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H.O. Adeyemi, S.B. Adejuyigbe, O. G. Akanbi, S.O. Ismaila & A.F. Adekoya
International Journal of Ergonomics (IJEG), Volum...
H.O. Adeyemi, S.B. Adejuyigbe, O. G. Akanbi, S.O. Ismaila & A.F. Adekoya
International Journal of Ergonomics (IJEG), Volum...
H.O. Adeyemi, S.B. Adejuyigbe, O. G. Akanbi, S.O. Ismaila & A.F. Adekoya
International Journal of Ergonomics (IJEG), Volum...
H.O. Adeyemi, S.B. Adejuyigbe, O. G. Akanbi, S.O. Ismaila & A.F. Adekoya
International Journal of Ergonomics (IJEG), Volum...
H.O. Adeyemi, S.B. Adejuyigbe, O. G. Akanbi, S.O. Ismaila & A.F. Adekoya
International Journal of Ergonomics (IJEG), Volum...
H.O. Adeyemi, S.B. Adejuyigbe, O. G. Akanbi, S.O. Ismaila & A.F. Adekoya
International Journal of Ergonomics (IJEG), Volum...
H.O. Adeyemi, S.B. Adejuyigbe, O. G. Akanbi, S.O. Ismaila & A.F. Adekoya
International Journal of Ergonomics (IJEG), Volum...
H.O. Adeyemi, S.B. Adejuyigbe, O. G. Akanbi, S.O. Ismaila & A.F. Adekoya
International Journal of Ergonomics (IJEG), Volum...
H.O. Adeyemi, S.B. Adejuyigbe, O. G. Akanbi, S.O. Ismaila & A.F. Adekoya
International Journal of Ergonomics (IJEG), Volum...
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Decree of Safe Postures in Manual Lifting Tasks among Some Groups of Construction Workers in Southwestern Nigeria

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This study appraised working postures adopted by two groups of construction workers in Southwestern Nigeria. The objective was to measure and compare the level of safe postures in manual lifting tasks among the workers. Using Ovako Working Postures Analyzing System (OWAS), 844 working postures involving 250 healthy Bricklayers (BL) and Bricklayers’ Assistants (BA), were analyzed. 36% of the total postures observed were classified as Action Group 1 (AG- 1) - not harmful, while the rest postures call for ergonomics interventions. AG-3 and AG-4 (harmful) occupied more than 49% of the total recorded postures. The higher percentage among the safe postures (58%) was recorded in lifting task performed by BA. The study revealed that the degree of safe postures among the groups of workers is comparatively low. Necessary ergonomics measure is required to improve on AG-1 postures among the workers. Such control will reduce the unsafe conditions characterizing manual lifting activities in construction tasks.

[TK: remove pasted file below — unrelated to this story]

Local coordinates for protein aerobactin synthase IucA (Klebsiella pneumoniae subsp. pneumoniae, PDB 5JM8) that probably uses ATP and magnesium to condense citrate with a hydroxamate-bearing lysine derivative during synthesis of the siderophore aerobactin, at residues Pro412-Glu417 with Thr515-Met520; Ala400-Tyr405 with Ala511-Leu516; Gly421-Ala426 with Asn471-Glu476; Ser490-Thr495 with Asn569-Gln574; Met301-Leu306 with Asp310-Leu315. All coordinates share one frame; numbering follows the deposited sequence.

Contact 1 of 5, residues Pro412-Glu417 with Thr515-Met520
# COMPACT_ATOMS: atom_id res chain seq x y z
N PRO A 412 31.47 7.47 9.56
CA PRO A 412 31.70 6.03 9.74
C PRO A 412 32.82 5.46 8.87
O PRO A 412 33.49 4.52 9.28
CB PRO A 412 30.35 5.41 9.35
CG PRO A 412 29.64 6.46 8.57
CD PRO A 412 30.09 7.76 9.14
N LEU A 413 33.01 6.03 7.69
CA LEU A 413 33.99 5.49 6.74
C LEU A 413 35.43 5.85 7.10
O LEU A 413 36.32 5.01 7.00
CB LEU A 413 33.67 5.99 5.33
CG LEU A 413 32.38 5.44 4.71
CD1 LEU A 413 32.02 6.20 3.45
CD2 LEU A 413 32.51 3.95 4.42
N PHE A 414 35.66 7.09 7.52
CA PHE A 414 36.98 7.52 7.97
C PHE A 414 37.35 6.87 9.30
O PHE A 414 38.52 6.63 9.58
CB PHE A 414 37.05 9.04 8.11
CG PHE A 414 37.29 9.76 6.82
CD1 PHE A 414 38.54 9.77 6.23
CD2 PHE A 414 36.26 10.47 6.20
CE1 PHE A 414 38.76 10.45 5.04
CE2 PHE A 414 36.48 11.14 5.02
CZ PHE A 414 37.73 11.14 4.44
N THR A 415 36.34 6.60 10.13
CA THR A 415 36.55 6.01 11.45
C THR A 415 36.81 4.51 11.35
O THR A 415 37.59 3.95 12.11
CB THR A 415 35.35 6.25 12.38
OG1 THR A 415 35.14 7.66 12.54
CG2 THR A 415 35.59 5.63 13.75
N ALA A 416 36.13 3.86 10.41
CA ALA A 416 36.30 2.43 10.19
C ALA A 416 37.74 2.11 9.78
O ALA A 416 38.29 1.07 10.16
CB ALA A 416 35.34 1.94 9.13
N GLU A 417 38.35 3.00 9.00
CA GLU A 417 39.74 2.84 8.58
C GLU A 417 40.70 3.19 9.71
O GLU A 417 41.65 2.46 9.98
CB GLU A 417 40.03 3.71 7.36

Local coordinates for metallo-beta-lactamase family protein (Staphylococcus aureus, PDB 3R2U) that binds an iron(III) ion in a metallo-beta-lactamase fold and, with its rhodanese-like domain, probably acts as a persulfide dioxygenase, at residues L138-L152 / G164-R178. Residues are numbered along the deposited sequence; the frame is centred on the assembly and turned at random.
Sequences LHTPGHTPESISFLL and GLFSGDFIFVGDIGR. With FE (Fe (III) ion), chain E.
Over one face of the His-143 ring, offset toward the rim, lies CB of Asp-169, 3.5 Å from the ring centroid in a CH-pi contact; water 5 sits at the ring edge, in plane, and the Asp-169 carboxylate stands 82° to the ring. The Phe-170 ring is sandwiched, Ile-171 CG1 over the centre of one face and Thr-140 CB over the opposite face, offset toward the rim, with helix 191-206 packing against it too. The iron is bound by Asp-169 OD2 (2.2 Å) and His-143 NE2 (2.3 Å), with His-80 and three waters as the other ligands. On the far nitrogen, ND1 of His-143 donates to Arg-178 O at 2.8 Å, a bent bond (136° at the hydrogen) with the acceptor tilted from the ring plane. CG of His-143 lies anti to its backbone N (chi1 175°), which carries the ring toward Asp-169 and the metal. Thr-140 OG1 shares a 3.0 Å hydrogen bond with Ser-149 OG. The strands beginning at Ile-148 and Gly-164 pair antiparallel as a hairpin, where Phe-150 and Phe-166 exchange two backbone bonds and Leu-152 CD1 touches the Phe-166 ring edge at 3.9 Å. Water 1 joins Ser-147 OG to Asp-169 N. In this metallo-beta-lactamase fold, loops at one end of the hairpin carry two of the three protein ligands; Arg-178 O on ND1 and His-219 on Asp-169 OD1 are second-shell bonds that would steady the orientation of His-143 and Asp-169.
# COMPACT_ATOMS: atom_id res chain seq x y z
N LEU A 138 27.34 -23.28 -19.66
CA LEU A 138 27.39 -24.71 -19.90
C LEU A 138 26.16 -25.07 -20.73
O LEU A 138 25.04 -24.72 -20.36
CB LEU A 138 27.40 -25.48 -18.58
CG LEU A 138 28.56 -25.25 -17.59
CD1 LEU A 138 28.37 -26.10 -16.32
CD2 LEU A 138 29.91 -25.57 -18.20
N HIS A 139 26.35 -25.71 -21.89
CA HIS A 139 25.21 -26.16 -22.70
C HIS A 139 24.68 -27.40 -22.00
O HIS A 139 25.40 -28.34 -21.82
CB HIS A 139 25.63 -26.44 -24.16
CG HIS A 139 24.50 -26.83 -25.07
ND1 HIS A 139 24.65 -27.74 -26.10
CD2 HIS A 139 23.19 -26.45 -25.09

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Decree of Safe Postures in Manual Lifting Tasks among Some Groups of Construction Workers in Southwestern Nigeria

  1. 1. H.O. Adeyemi, S.B. Adejuyigbe, O. G. Akanbi, S.O. Ismaila & A.F. Adekoya International Journal of Ergonomics (IJEG), Volume (4) : Issue (2) : 2014 24 Decree of Safe Postures in Manual Lifting Tasks among Some Groups of Construction Workers in Southwestern Nigeria H.O. Adeyemi ahacoy@yahoo.com Department of Mechanical Engineering Federal University of Agriculture P.M.B., 2240, Abeokuta, Ogun State, Nigeria S.B. Adejuyigbe samueladejuyigbe@yahoo.com Department of Mechanical Engineering Federal University of Agriculture P.M.B., 2240, Abeokuta, Ogun State, Nigeria O. G. Akanbi engrakanbi@yahoo.com Department of Industrial Engineering Department, University of Ibadan, Oyo State, Nigeria S. O. Ismaila ismailasalami@yahoo.com Department of Mechanical Engineering Federal University of Agriculture P.M.B., 2240, Abeokuta, Ogun State, Nigeria A. F. Adekoya Lanlenge@gmail.com Department of Computer Science Federal University of Agriculture P.M.B., 2240, Abeokuta, Ogun State, Nigeria Abstract This study appraised working postures adopted by two groups of construction workers in Southwestern Nigeria. The objective was to measure and compare the level of safe postures in manual lifting tasks among the workers. Using Ovako Working Postures Analyzing System (OWAS), 844 working postures involving 250 healthy Bricklayers (BL) and Bricklayers’ Assistants (BA), were analyzed. 36% of the total postures observed were classified as Action Group 1 (AG- 1) - not harmful, while the rest postures call for ergonomics interventions. AG-3 and AG-4 (harmful) occupied more than 49% of the total recorded postures. The higher percentage among the safe postures (58%) was recorded in lifting task performed by BA. The study revealed that the degree of safe postures among the groups of workers is comparatively low. Necessary ergonomics measure is required to improve on AG-1 postures among the workers. Such control will reduce the unsafe conditions characterizing manual lifting activities in construction tasks. Keywords: Safe, Harmful Working Postures, Construction, OWAS. 1. INTRODUCTION Safe posture is paramount for good ergonomics. Good postures at work involves training body to stand in positions where the least strain is placed on supporting muscles and ligaments during weight bearing activities. It is the position in which body is held upright against gravity [1]. Lifting and transfer operations typically entail some risk factors that cannot be totally eliminated. In fact no manual handling activity is completely safe [2]. Construction workers however often lift, hold or carry heavy objects, putting them at risk for strains, sprains and soft tissues injuries [3]. To help